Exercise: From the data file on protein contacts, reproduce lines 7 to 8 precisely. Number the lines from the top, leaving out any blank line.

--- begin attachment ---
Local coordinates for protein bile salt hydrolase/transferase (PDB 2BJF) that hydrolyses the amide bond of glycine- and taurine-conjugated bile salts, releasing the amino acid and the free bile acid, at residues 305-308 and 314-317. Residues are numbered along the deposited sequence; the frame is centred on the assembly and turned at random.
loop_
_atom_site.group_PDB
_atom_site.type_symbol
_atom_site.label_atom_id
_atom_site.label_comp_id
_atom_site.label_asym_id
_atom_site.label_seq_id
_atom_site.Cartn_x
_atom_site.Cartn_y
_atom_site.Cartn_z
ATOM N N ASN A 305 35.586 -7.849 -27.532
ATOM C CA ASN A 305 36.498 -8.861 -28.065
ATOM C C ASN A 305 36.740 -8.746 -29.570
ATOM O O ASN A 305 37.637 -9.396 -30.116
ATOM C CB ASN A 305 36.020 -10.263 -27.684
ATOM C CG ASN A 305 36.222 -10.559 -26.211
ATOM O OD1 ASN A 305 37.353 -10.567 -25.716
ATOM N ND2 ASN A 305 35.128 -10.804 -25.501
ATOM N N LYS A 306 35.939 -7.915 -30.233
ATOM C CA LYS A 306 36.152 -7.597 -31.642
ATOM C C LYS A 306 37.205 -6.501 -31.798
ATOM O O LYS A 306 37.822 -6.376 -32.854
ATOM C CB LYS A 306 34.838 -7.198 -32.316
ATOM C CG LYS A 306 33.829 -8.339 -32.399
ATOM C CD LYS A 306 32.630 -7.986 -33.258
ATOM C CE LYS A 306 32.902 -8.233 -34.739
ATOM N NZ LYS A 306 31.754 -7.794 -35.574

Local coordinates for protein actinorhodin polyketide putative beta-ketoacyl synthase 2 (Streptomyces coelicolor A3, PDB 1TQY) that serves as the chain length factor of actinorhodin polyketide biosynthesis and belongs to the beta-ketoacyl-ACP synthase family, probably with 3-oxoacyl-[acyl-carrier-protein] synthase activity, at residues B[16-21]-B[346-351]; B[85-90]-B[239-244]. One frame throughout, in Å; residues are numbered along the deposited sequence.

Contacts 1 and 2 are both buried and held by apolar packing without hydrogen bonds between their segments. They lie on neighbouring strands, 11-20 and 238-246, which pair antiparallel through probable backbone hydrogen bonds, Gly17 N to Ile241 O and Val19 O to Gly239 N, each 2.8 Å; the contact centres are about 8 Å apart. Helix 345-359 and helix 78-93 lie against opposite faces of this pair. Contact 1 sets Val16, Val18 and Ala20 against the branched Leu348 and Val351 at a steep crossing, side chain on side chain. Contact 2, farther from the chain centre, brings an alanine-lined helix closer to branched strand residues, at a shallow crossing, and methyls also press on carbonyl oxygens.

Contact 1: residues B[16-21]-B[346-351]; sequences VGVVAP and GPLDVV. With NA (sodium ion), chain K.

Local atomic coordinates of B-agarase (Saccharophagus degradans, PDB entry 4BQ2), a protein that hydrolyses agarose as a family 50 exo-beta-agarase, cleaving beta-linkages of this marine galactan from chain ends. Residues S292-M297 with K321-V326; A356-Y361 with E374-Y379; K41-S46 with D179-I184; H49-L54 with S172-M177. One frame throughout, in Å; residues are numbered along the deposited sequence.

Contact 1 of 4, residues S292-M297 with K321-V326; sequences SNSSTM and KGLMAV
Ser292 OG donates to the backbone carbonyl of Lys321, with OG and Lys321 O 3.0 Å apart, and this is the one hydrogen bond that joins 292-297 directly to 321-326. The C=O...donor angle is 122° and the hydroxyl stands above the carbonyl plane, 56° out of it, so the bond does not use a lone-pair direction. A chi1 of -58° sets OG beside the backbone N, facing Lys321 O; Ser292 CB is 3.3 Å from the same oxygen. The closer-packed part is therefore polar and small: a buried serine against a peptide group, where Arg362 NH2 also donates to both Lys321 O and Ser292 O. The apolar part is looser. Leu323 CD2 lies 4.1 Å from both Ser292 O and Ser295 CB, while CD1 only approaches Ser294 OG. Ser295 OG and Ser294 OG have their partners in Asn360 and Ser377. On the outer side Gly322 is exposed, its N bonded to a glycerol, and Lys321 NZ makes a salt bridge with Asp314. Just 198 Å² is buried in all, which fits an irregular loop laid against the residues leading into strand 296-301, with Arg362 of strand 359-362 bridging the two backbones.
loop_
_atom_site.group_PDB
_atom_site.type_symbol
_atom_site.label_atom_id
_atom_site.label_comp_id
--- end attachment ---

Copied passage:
_atom_site.label_asym_id
_atom_site.label_seq_id